Sen. Mitt Romney, the only Republican to vote to convict former President Donald Trump during his first impeachment trial in 2020, will receive the John F. Kennedy Profile in Courage Award for being the first senator in U.S. history to vote to convict a president from his own party.
JFK's daughter, former Ambassador Caroline Kennedy, told NBC's Peter Alexander in a "Today" interview that Romney was chosen because his actions were like those of the lawmakers spotlighted in her father's book, "Profiles in Courage."
"He was willing to risk his career and his popularity within his own party to do what's right for our country and to follow his conscience and Constitution and his impeachment votes," Kennedy said. "I think his courage is an example for all of us."
The award was created by the family of the late president to honor public figures who risk their careers for embracing unpopular positions for the public good, according to NBC News.
"I'm very appreciative of the honor, but also humbled by it," said Romney, who added that he does "sleep well because I know that I did what my conscience told me was the right thing to do."
The 2012 Republican presidential nominee has been slammed by Trump, his supporters, and others from his own party for voting to convict Trump on one count of abusing his office at his first impeachment trial. Romney voted not guilty on the other charge of obstruction of Congress.
Trump was acquitted of the charges, which stemmed from his telephone conversation in 2019 with Ukraine President Volodymyr Zelenskiy. In the call, Trump asked Zelenskiy to examine Joe Biden’s role in the firing of Ukraine’s top prosecutor, Victor Shokin, who had been investigating corruption charges against Burisma Holdings, a major energy company that had employed Biden's son, Hunter.
"Well, no question, there are a few people that are not happy with me," Romney told Alexander. "I understand that that's the nature of the job that I've got."
Romney said he ultimately decided to vote to convict Trump because of the oath he and his congressional colleagues swore at the start of the impeachment trial.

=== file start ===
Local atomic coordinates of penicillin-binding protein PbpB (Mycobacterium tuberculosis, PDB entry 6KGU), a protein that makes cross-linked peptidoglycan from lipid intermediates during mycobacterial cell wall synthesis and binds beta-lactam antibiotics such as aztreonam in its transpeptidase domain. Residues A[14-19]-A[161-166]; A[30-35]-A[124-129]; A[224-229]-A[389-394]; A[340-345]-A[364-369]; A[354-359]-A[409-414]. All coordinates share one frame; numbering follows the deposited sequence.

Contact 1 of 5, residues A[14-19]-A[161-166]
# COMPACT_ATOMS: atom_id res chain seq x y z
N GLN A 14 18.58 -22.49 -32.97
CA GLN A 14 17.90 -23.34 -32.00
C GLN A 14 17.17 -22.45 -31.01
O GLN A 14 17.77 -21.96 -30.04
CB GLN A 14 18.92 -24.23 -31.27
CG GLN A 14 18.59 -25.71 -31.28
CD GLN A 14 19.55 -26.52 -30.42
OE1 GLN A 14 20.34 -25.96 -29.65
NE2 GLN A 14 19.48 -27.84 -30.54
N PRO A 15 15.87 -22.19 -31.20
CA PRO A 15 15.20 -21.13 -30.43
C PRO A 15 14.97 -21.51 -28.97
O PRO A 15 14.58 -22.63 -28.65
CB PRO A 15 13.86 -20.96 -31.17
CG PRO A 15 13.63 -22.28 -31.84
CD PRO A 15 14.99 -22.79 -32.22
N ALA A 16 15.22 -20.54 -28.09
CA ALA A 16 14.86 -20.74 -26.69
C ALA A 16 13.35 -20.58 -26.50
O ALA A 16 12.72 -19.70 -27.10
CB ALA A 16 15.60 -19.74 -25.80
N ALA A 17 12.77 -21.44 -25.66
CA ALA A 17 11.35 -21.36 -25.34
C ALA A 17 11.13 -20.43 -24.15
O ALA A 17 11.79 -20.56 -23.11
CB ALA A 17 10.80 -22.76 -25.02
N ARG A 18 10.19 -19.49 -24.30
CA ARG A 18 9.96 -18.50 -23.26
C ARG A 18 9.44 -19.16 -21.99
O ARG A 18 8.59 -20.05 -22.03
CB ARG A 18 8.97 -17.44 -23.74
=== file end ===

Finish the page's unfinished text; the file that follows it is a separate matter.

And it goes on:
"We swore, under God, that we would apply impartial justice. I took that very, very seriously," Romney said. "I listened to the various testimonies that were provided ... and I felt that that was a severe enough violation of his oath of office to require a guilty verdict."
Kennedy, 63, also said that it is an act of bravery just for Romney to accept the award, because "not everybody has the courage" to claim the honor.
"We feel as a committee, we have to be courageous to call it like we see it," she said. "Certainly, Sen. Romney's example stood out."
Kennedy's son, Jack Schlossberg, added that Romney's action shows "courage and faith and integrity are not outdated and that politics can still be a noble profession."
"That's why we honor profiles in courage and celebrate them, because they inspire us all to be better," he said.
Romney said there is some "irony" in his getting the award, as he had run for office against the late Sen. Ted Kennedy, JFK's younger brother.
"We became very good friends as time went on and actually collaborated together on a piece of legislation to provide health care to all the citizens of our state," Romney said, referring to healthcare legislation he enacted in 2006 as governor of Massachusetts.
Romney said he thinks the country still needs such bipartisanship.
"I'm afraid if the president of either party instead just follows the demands of the most aggressive wing in his party, you may have that wing satisfied, but the nation has become more divided," he said. "You've got to find common ground and work with people in both parties and get answers to issues that are bipartisan."
© 2022 Newsmax. All rights reserved.